Within a year of the outbreak of World War II, Adolf Hitler's armies had swept across western Europe sweeping away all resistance. Belgium and France had been conquered and the British Expeditionary Force had come within hours of surrender before being rescued from Dunkirk. With mainland Europe now under Nazi control, Hitler turned his attention to the one serious enemy remaining: Britain.

After the Luftwaffe were defeated in the Battle of Britain, Hitler decided to use a technique which he had helped Francisco Franco pioneer very successfully during the Spanish Civil War: the blitzkrieg or lightning warfare. The plan was literally to bomb Britain into submission, and the most obvious target was London.

Day and night Luftwaffe bombers flew over the capital, each releasing thousands of pounds of bombs onto the city below. The aim was twofold: firstly, to completely cripple the British war machine by destroying the infrastructure and manufacturing plants, and secondly to simply terrorise the population. Londoners quickly nicknamed the attacks "The Blitz".

For nearly 100 continuous days, 200 German bombers flew over London every night. In total over a million explosive and incendiary bombs fell on the city, 43,000 civilians were killed (and another 140,000 injured) and large parts of London, especially the east end were flattened. This is the London of countless war movies, with ARP Wardens and fire watchers, barrage balloons in the sky with searchlights zooming around, and the population spending their nights in Andersen air raid shelters or down in the tube stations.

Obviously this kind of attack has produced countless tales of amazing luck and bravery: stories abound of people returning from the shops to find their house nothing but rubble, or of people risking unexploded bombs to rescue others. The attacks finally slowed down and stopped in early 1941, as Hitler turned his attentions to the battle against the Soviet Union after he reneged on his agreement with Josef Stalin. A phrase that has passed into common usage in the UK is "blitz spirit" meaning that no matter what happens, you'll stick something out to the bitter end.

In the summer of 1940, the Nazi war machine swallowed Denmark and Norway, and then swept over the Netherlands, Belgium, Luxembourg, and finally France using the same blitzkrieg tactics previously used to conquer Poland.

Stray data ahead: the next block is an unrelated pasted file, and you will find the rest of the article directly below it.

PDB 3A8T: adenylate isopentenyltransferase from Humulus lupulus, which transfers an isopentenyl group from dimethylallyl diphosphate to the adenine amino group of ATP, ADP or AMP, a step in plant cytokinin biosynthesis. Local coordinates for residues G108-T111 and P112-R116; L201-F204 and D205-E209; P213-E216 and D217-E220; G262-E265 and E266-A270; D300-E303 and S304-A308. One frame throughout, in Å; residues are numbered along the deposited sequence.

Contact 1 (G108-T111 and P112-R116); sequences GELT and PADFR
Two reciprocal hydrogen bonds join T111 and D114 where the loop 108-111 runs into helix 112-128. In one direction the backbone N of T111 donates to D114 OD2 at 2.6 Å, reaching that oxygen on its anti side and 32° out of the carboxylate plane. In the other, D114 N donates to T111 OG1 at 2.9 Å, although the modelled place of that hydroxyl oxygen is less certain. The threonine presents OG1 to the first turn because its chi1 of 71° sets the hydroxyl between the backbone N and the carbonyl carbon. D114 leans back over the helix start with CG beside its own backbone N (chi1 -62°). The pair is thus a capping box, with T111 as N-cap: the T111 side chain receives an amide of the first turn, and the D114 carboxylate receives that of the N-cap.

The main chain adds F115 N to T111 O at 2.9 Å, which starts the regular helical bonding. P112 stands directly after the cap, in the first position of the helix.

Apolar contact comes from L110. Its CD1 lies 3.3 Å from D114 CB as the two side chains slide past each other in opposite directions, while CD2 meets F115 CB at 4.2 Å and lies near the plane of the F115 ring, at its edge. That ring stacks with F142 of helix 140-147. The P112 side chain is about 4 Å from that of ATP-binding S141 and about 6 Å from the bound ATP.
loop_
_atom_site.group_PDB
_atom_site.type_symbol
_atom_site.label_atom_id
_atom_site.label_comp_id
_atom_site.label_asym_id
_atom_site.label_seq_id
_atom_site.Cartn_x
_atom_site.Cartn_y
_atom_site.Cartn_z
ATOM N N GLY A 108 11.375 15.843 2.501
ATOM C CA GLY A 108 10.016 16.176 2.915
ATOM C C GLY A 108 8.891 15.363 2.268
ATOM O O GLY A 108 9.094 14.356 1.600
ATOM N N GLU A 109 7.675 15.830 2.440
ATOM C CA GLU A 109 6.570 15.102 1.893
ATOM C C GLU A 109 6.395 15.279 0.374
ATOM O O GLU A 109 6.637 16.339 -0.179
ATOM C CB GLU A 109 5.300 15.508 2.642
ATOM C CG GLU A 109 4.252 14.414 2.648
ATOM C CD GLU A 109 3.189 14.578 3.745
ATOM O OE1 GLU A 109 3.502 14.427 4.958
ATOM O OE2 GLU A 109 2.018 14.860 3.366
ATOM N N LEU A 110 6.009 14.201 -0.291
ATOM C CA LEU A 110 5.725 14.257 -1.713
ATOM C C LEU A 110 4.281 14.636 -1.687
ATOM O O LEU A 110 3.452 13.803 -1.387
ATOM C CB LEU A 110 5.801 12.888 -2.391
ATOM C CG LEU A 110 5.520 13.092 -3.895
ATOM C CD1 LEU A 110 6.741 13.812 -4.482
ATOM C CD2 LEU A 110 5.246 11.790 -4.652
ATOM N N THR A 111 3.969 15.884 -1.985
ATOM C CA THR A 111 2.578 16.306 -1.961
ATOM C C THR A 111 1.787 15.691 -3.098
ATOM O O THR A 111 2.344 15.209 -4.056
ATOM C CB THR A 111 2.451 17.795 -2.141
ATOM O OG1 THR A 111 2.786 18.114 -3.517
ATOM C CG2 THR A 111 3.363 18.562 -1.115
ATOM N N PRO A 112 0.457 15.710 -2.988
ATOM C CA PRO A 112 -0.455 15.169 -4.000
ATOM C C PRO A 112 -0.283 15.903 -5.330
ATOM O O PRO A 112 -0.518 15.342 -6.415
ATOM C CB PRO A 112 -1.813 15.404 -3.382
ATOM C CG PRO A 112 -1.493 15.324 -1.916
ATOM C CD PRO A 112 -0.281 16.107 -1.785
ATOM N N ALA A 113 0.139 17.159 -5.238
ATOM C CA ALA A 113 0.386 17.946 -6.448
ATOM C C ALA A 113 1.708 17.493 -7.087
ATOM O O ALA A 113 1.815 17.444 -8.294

It then turned its terrible attention to Germany's only remaining opponent, Great Britain.

Briefly, Hitler listened to his generals who concentrated their attacks on military targets, especially air defense installations. By late August, Britain's Fighter Command had been decimated, and the Luftwaffe had destroyed most of Britain's air defense system.

Then on August 24, 1940 several Luftwaffe bombers drifted off course and dropped their bombs on the center of London instead of their intended military targets on the outskirts of London.

Britain responded with three successive attacks on Berlin. These were mostly ineffectual, but the bombing of Hitler's sacred city was enough to make him lose his last shred of military sense.

Therefore, beginning September 7, 1940, the Luftwaffe began the terror bombing of civilians later known as "The Blitz". The first bout of bombing in London lasted for 57 consecutive days.

This change in tactics gave British air defense the breathing space it needed. Prime Minister Winston Churchill later wrote:

"It was therefore with a sense of relief that Fighter Command felt the German attack turn on to London..."

As awful as The Blitz was, it was also a waste of resources that cost the Nazis their chance of conquering Great Britain.

In 1941, the Nazi war machine lurched away from attempting the conquest of Britain to its master's latest project: the treacherous and eventually fatal attempt to conquer the Soviet Union, Operation Barbarossa.

The bombing continued in a limited fashion until 1942, but the Germans, having sown the wind with The Blitz, later reaped the whirlwind as British and American bombers visited the same terror on Germany...

A misnomer. Although the German air raids picked up the label very quickly, the London "Blitz" was in fact the precise antithesis of what the Germans understood by Blitzkrieg warfare: "lightning war", a war of speed and manoeuvre in which air power was vital as a backup to ground troops, but still only secondary. The sogenannte Blitz was, in fact, an admission of the limitations of the Blitzkrieg when confronted by a 20-mile wide anti-tank ditch. The assault on largely civilian (or, more precisely, economic) targets - London, its institutions and its docks - was a return to the principles of static siege warfare as practised since ancient times, an attempt to break the morale of a defender by sustained bombardment in order to avoid any need for a final ground assault, without any of the elements of speed or surprise. The main factor that linked the bombing of London with the Blitzkrieg on the continent which preceded it was that air attacks on civilian targets (particularly the transport network) and civilian involvement in general formed a fairly conscious element of Blitzkrieg strategy as a way of hamstringing the defender, trying to make rapid troop movements on roads crowded with refugees.

Although the word is, in history and local mythology, primarily associated with London, it was also applied passim to the Luftwaffe's night bombing of many other British cities and industrial centres throughout the war, although this was on a much reduced scale after the German invasion of Russia in 1941. 

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